Category Archives: Crypto

Bound for New Orleans

Happy New Year, everyone. The blogging was light due to a nice holiday break with the family. Now we’re all back home… and I’m taking off again. This time, I’m headed to the Joint Mathematics Meetings in New Orleans from January 5 through January 8. I tend to do more with my Twitter account during conferences than I do with the blog, but hopefully I can give you some reporting along with some of the processing I usually do following good conference talks (and even some of the bad ones).

I’m giving two talks while in New Orleans:

  • On Thursday at 3:55, I’m speaking on “A Brief Fly-Through of Cryptology for First-Semester Students using Active Learning and Common Technology” in the MAA Session on Cryptology for Undergraduates. That’s in the Great Ballroom E, 5th Floor Sheraton in case you’re there and want to come. This talk is about a 5-day minicourse I do as a guest lecturer in our Introduction to the Mathematical Sciences activity course for freshmen.
  • On Friday at 11:20, I’m giving a talk called “Inverting the Linear Algebra Classroom” in the MAA Session on Innovative and Effective Ways to Teach Linear Algebra. Thats in Rhythms I, 2nd floor Sheraton. This talk is an outgrowth of this blog post I did back in the spring following the first non-MATLAB attempt at the inverted classroom approach I did and will touch on the inverted classroom model in general and how it can play out in Linear Algebra in particular.

Both sessions I’m speaking in are loaded with what look to be excellent talks, so I’m excited about participating. I’d be remiss if I didn’t mention that Gil Strang and David Lay are two of the organizers of the linear algebra setting, which is like a council of the linear algebra gods.

I’ll give Casting Out Nines readers a sneak peek at my two talks by telling you I’ve set up a web site that has the Prezis for both talks along with links to the materials I mention in the talks. And if you’re there in New Orleans, come by my talks if you have the slots free or just give me a ring on my Twitter and I’d love to meet up with you.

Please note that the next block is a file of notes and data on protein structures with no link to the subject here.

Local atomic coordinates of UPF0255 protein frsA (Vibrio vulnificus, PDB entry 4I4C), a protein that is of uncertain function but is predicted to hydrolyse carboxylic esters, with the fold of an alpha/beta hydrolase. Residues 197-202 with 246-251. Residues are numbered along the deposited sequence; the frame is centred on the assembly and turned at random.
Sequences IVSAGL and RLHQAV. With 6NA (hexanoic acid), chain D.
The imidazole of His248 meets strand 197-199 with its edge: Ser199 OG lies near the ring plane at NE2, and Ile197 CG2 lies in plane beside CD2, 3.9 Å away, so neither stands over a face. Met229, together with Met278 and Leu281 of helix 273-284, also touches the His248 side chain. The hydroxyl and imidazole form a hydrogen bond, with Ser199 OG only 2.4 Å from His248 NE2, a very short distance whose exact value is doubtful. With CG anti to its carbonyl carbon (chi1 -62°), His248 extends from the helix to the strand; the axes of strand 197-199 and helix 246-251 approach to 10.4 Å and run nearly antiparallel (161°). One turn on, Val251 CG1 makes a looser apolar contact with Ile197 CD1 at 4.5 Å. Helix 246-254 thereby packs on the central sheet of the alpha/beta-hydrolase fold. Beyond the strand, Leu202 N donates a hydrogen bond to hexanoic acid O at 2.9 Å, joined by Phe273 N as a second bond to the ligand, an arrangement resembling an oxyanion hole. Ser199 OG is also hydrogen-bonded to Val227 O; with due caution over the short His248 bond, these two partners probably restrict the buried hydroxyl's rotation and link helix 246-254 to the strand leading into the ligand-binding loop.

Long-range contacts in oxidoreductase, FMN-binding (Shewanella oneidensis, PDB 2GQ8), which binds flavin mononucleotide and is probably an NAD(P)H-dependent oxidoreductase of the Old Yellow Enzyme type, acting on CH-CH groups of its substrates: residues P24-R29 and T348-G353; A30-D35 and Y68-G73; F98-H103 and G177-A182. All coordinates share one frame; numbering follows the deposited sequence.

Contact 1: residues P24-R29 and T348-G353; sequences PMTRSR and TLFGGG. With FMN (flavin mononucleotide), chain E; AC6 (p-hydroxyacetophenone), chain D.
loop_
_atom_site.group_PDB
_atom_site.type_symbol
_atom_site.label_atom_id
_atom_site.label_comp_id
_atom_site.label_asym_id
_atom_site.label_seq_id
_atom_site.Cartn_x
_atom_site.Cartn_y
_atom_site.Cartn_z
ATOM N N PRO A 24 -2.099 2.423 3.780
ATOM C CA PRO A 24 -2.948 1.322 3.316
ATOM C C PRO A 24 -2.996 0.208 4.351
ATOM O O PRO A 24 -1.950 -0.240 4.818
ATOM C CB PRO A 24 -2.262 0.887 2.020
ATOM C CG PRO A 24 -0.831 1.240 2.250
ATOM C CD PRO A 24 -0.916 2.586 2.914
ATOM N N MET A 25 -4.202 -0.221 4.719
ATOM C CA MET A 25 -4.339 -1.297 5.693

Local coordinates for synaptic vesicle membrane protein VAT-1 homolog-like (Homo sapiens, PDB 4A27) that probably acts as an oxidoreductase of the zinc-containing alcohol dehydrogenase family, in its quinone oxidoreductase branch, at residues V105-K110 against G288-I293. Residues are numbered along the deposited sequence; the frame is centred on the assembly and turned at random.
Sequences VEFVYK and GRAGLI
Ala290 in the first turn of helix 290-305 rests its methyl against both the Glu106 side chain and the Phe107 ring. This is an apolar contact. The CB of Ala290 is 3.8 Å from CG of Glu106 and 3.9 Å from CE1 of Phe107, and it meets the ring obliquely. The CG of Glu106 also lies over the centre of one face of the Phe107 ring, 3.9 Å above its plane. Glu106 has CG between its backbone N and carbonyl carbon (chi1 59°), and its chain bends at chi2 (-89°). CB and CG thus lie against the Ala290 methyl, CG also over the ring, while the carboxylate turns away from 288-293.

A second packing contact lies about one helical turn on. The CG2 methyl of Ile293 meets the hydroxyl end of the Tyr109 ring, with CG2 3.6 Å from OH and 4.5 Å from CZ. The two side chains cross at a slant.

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Filed under Blog announcements, Crypto, Inverted classroom, Linear algebra, Math, Peer instruction, Teaching

Links for Tuesday

  • What’s that smell? It could be the latest in biometrics.
  • At Slashdot, a discussion on combining computer science and philosophy. I think that, in general, there is a lot of really interesting yet uncharted territory in the liberal arts arising from combining computing with [fill in humanities subject here].
  • Circuit City hits Chapter 11. The only reason I’m sorry to hear about this is because I know people who work for Circuit City who might lose their jobs. But that’s the only reason. There used to be a time, when I was a teenager, when going to Circuit City to paw over all the tech stuff was fun and exciting. Now when I go, it’s a game of “dodge the irritating service rep”.
  • Some nice tips on getting the most out of Google Scholar. Especially useful if, like me, you’re in a place that doesn’t have access to a lot of technical journals.
  • Mike at Walking Randomly is finding symbolic integrals that the new version of MATLAB can’t do. This is a really important series he’s doing, and his articles are a great resource for MATLAB users.
  • Speaking of math, here’s Carnival of Mathematics #43.
  • The University of Cincinnati is trying out a market-based approach to its various schools that might levy budget cuts on programs that don’t produce. What a concept! Of course the anti-free market people are running wild in the comments.
  • Finally, make sure you thank an engineer today.

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Filed under Crypto, Engineering, Higher ed, Math, Technology

It’s official: They’re prime

The numbers believed to be the 45th and 46th Mersenne primes have been proven to be prime. The 45th Mersenne prime is 2^{37156667} -1 and the 46th is 2^{43112609} - 1.Full text of these numbers is here and here.

Of course what you are really wanting to know is how my spreadsheet models worked out for predicting the number of digits in these primes. First, the data:

  • Number of digits actually in M_{45}: 11,185,272
  • Number of digits actually in M_{46}: 12,978,189

My exponential model (d = 0.5867 e^{0.3897 n}) was, unsurprisingly, way off — predicting a digit count of over 24.2 million for M_{45} and over 35.8 million for M_{46}. But the sixth-degree polynomial — printed on the scatterplot at the post linked to above — was… well, see for yourself: